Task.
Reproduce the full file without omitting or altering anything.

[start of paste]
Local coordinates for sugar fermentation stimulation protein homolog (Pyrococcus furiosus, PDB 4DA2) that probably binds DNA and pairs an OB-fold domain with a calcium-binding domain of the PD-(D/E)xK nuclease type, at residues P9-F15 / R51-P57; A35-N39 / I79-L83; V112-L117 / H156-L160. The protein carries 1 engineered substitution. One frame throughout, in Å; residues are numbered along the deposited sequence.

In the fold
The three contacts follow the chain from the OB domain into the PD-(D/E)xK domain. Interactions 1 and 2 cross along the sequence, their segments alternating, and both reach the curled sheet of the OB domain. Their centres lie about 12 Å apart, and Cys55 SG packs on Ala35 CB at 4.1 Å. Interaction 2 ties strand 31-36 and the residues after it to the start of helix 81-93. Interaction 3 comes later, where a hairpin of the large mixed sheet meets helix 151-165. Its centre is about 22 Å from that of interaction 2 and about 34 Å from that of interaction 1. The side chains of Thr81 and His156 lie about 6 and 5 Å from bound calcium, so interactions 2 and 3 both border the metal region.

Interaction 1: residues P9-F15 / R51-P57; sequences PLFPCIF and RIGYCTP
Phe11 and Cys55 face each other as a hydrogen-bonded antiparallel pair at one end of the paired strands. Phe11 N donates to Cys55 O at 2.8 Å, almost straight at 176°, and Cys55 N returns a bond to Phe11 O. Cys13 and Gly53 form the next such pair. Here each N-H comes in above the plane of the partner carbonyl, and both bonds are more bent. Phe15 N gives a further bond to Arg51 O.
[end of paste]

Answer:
Local coordinates for sugar fermentation stimulation protein homolog (Pyrococcus furiosus, PDB 4DA2) that probably binds DNA and pairs an OB-fold domain with a calcium-binding domain of the PD-(D/E)xK nuclease type, at residues P9-F15 / R51-P57; A35-N39 / I79-L83; V112-L117 / H156-L160. The protein carries 1 engineered substitution. One frame throughout, in Å; residues are numbered along the deposited sequence.

In the fold
The three contacts follow the chain from the OB domain into the PD-(D/E)xK domain. Interactions 1 and 2 cross along the sequence, their segments alternating, and both reach the curled sheet of the OB domain. Their centres lie about 12 Å apart, and Cys55 SG packs on Ala35 CB at 4.1 Å. Interaction 2 ties strand 31-36 and the residues after it to the start of helix 81-93. Interaction 3 comes later, where a hairpin of the large mixed sheet meets helix 151-165. Its centre is about 22 Å from that of interaction 2 and about 34 Å from that of interaction 1. The side chains of Thr81 and His156 lie about 6 and 5 Å from bound calcium, so interactions 2 and 3 both border the metal region.

Interaction 1: residues P9-F15 / R51-P57; sequences PLFPCIF and RIGYCTP
Phe11 and Cys55 face each other as a hydrogen-bonded antiparallel pair at one end of the paired strands. Phe11 N donates to Cys55 O at 2.8 Å, almost straight at 176°, and Cys55 N returns a bond to Phe11 O. Cys13 and Gly53 form the next such pair. Here each N-H comes in above the plane of the partner carbonyl, and both bonds are more bent. Phe15 N gives a further bond to Arg51 O.